Will Apprenticeships Aid the Food Service Sector?

April 20th, 2018 by Ritwik Donde

72.5 percent of people left their food service or hospitality gigs in 2017, according to the Bureau of Labor Statistics. Restaurants struggle to keep waitresses and cooks on staff, and the current low unemployment rate makes finding replacements a challenge. FRANdata has consistently maintained the view that low skilled unemployment is consistently higher and much more volatile in the current economic scenario. A lot of those jobs are considered entry-level jobs for people coming into the workforce – teens, mothers coming back to work, immigrants, etc. They’re not high-skilled positions. That also goes to the minimum-wage argument–that many of these jobs aren’t intended as permanent “forever” jobs but as a first step into the workforce & into higher-paying skill positions. Sending employees back to school, even to pursue careers in other industries, has become a remedy. That’s why a growing number of restaurants, including McDonald’s, Chipotle Mexican Grill and Taco Bell, offer tuition benefits.

Recently, Brinker International, which owned, operated or franchised 1,682 restaurants, announced their commitment to enroll 250 apprentices into the Hospitality Sector Registered Apprenticeship (HSRA) program developed by the National Restaurant Association Educational Foundation (NRAEF) and the American Hotel & Lodging Association (AHLA). With 250 apprentices, Brinker has made the largest HSRA commitment in the nation, expressing a strong interest in offering their Team Members the additional skills, management training and opportunities that will advance their careers and increase their incomes. The NRAEF and AHLA were awarded a $1.8 million contract from the U.S. Department of Labor (DOL) in the fall of 2016. With Brinker’s support, NRAEF and AHLA are aiming to enroll 1,000 apprentices into the program.

Apprenticeships are proven to reduce turnover costs, increase productivity, result in higher job satisfaction and create a more skilled and competitive workforce. Apprentices will acquire nationally recognized credentials and be equipped to pursue a variety of management level positions across the restaurant, foodservice and hospitality industry. The apprenticeship initiative signed by the U.S. Government and the Department of Labor is likely to make it dramatically easier for employers, industry groups and unions to create exciting new apprenticeship programs that place students into high-paying careers. Franchise businesses and individuals working for franchise companies will benefit from these initiatives. Founders at 25 percent of the concepts had previously worked in franchising, either as a franchisee or an employee of a franchisee or franchisor. These people went from working in a franchise system to starting their own franchise brands.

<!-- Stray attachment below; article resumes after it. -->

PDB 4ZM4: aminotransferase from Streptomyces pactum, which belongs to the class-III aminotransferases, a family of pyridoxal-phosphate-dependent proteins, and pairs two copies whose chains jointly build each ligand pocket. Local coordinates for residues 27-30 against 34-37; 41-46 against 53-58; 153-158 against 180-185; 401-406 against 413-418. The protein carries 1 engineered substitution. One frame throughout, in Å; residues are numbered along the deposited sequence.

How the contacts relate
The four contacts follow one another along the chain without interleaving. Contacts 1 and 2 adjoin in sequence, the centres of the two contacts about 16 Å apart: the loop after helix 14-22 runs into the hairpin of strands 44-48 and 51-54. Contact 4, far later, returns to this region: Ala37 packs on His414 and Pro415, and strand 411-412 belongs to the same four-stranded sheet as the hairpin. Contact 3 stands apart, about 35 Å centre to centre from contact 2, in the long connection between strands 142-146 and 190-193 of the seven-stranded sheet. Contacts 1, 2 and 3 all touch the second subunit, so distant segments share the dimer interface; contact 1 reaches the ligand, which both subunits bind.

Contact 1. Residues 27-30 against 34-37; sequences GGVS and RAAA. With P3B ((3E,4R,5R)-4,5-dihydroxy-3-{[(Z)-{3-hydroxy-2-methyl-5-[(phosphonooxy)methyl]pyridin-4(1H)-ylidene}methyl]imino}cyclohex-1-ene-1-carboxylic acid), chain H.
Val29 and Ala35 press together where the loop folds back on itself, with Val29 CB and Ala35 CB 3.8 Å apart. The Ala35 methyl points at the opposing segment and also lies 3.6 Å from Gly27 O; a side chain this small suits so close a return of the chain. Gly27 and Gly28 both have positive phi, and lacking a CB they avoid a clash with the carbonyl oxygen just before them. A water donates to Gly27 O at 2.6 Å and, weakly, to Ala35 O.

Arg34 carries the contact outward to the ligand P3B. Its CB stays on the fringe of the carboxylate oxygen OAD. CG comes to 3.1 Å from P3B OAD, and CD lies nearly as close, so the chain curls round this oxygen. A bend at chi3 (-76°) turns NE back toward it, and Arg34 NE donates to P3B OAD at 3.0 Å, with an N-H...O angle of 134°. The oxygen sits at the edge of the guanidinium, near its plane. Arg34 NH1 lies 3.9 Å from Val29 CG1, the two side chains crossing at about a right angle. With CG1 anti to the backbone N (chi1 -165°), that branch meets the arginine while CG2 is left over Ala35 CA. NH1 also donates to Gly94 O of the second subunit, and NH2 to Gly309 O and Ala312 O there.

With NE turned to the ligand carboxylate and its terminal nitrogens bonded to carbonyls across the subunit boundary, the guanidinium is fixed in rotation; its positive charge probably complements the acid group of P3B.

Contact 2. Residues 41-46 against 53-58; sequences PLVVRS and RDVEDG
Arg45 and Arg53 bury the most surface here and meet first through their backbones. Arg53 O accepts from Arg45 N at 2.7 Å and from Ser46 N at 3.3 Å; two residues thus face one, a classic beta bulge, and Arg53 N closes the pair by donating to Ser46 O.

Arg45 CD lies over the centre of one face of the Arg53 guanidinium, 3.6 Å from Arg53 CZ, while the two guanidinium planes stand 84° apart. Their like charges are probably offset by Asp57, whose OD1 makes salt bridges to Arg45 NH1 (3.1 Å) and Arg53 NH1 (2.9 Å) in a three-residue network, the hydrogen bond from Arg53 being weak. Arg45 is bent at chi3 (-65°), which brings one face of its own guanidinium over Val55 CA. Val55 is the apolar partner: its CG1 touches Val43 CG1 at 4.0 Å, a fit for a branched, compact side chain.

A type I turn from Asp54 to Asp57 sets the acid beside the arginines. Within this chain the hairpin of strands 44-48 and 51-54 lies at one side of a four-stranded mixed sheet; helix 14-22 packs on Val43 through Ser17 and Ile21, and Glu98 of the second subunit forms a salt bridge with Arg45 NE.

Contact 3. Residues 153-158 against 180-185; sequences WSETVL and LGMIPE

Examples of franchises offering vocational training to its store-level employees include:

  • AAMCO: 300-plus courses via AAMCO University
  • ACE Hardware: Hundreds of strategic training initiatives
  • BrightStar Care: Numerous career progression programs
  • Christian Brothers Automotive Technicians: Two-year apprenticeship program
  • Jiffy Lube: Training benefits and college credits
  • Marco’s Pizza: Apprenticeship and recruitment programs
  • Merry Maids (ServiceMaster brand): Four-stage apprenticeship program
  • Moran Family of Brands: Future Auto Tech internship program
  • Appliance: Technician training and online video programs
  • Rooter Plumbing: Online technician courses and classroom training
  • Rainbow International Restoration (Dwyer Group brand): Technician and franchisee training programs
  • The UPS Store: Apprenticeship and training programs through UPS Store University

Meanwhile, the rise of technology adoption among franchise concepts, i.e. automation, affects skilled workers, and not just the unskilled labor pool. The University of Oxford says that about 47 per cent of total US jobs are susceptible to computerization. Even skilled labor faces the likelihood of getting replaced by technology. The skilled worker trend will be good news for franchise development as it will likely increase the pool of prospective skilled franchisee candidates.

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